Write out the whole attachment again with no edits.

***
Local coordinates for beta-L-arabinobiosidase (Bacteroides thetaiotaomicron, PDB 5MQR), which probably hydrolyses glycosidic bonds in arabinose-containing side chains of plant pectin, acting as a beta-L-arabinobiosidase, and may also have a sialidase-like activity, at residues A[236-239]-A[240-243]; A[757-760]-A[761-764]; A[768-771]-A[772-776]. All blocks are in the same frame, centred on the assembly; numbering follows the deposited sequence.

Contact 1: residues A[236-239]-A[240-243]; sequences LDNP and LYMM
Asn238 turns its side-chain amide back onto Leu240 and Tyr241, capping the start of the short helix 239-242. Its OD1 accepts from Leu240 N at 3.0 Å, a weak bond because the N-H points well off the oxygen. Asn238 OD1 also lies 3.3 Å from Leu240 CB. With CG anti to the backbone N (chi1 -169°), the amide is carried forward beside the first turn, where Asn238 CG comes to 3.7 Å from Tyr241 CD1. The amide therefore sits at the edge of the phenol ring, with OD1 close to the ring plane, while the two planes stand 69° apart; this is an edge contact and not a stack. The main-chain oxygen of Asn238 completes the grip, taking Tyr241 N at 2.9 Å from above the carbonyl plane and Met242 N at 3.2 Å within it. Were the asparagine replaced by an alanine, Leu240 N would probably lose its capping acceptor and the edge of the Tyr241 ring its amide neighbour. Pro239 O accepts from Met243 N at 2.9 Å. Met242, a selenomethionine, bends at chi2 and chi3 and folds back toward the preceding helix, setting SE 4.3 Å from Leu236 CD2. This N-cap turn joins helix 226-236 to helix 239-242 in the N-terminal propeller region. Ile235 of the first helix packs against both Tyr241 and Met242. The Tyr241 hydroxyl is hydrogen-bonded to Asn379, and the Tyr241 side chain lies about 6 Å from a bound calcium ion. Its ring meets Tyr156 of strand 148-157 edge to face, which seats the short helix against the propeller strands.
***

Local coordinates for beta-L-arabinobiosidase (Bacteroides thetaiotaomicron, PDB 5MQR), which probably hydrolyses glycosidic bonds in arabinose-containing side chains of plant pectin, acting as a beta-L-arabinobiosidase, and may also have a sialidase-like activity, at residues A[236-239]-A[240-243]; A[757-760]-A[761-764]; A[768-771]-A[772-776]. All blocks are in the same frame, centred on the assembly; numbering follows the deposited sequence.

Contact 1: residues A[236-239]-A[240-243]; sequences LDNP and LYMM
Asn238 turns its side-chain amide back onto Leu240 and Tyr241, capping the start of the short helix 239-242. Its OD1 accepts from Leu240 N at 3.0 Å, a weak bond because the N-H points well off the oxygen. Asn238 OD1 also lies 3.3 Å from Leu240 CB. With CG anti to the backbone N (chi1 -169°), the amide is carried forward beside the first turn, where Asn238 CG comes to 3.7 Å from Tyr241 CD1. The amide therefore sits at the edge of the phenol ring, with OD1 close to the ring plane, while the two planes stand 69° apart; this is an edge contact and not a stack. The main-chain oxygen of Asn238 completes the grip, taking Tyr241 N at 2.9 Å from above the carbonyl plane and Met242 N at 3.2 Å within it. Were the asparagine replaced by an alanine, Leu240 N would probably lose its capping acceptor and the edge of the Tyr241 ring its amide neighbour. Pro239 O accepts from Met243 N at 2.9 Å. Met242, a selenomethionine, bends at chi2 and chi3 and folds back toward the preceding helix, setting SE 4.3 Å from Leu236 CD2. This N-cap turn joins helix 226-236 to helix 239-242 in the N-terminal propeller region. Ile235 of the first helix packs against both Tyr241 and Met242. The Tyr241 hydroxyl is hydrogen-bonded to Asn379, and the Tyr241 side chain lies about 6 Å from a bound calcium ion. Its ring meets Tyr156 of strand 148-157 edge to face, which seats the short helix against the propeller strands.